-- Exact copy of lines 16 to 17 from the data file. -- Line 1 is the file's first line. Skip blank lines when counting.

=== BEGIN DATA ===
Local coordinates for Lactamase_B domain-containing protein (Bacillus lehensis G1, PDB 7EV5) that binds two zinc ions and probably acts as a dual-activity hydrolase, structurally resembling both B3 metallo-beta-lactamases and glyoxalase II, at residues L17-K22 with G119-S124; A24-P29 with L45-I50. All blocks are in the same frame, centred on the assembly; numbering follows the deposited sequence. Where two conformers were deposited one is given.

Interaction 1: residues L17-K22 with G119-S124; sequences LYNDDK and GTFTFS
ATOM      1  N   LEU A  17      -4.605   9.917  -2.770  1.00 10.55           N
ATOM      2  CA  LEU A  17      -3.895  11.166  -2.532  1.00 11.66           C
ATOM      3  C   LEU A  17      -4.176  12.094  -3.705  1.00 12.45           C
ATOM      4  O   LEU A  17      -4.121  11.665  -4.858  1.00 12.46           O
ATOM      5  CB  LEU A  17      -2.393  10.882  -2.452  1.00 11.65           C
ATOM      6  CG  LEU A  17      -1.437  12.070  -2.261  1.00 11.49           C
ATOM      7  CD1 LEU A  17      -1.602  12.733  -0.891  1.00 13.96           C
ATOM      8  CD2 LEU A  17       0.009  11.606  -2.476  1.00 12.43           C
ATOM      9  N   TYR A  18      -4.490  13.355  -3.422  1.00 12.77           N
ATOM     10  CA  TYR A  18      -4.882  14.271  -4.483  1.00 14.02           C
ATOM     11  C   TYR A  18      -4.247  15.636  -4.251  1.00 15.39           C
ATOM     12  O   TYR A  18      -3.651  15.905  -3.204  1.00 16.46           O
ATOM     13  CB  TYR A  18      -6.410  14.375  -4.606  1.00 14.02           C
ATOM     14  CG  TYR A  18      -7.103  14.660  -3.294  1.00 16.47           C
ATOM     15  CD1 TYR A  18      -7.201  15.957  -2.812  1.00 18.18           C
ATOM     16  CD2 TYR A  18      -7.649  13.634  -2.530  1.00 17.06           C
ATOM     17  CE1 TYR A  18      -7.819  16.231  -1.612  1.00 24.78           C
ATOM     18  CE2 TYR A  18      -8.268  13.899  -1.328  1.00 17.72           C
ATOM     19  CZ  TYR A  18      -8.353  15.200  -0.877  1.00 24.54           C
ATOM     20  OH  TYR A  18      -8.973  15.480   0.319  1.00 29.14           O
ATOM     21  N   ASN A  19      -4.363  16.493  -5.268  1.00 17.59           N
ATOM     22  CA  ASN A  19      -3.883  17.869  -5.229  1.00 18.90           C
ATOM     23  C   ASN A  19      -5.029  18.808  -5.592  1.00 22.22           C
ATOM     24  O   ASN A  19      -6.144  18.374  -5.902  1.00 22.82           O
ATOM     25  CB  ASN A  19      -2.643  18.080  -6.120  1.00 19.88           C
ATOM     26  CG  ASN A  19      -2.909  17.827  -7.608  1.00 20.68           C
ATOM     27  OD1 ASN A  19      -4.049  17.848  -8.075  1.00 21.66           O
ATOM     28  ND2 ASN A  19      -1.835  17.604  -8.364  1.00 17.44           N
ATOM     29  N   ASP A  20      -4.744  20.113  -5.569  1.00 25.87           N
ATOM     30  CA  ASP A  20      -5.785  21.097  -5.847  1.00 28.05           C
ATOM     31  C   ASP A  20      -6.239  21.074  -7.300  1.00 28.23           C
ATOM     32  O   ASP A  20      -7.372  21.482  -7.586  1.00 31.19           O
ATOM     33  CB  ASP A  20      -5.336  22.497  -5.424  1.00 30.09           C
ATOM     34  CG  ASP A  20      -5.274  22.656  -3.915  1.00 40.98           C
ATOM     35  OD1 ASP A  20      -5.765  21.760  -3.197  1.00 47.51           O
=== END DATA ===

ATOM     14  CG  TYR A  18      -7.103  14.660  -3.294  1.00 16.47           C
ATOM     15  CD1 TYR A  18      -7.201  15.957  -2.812  1.00 18.18           C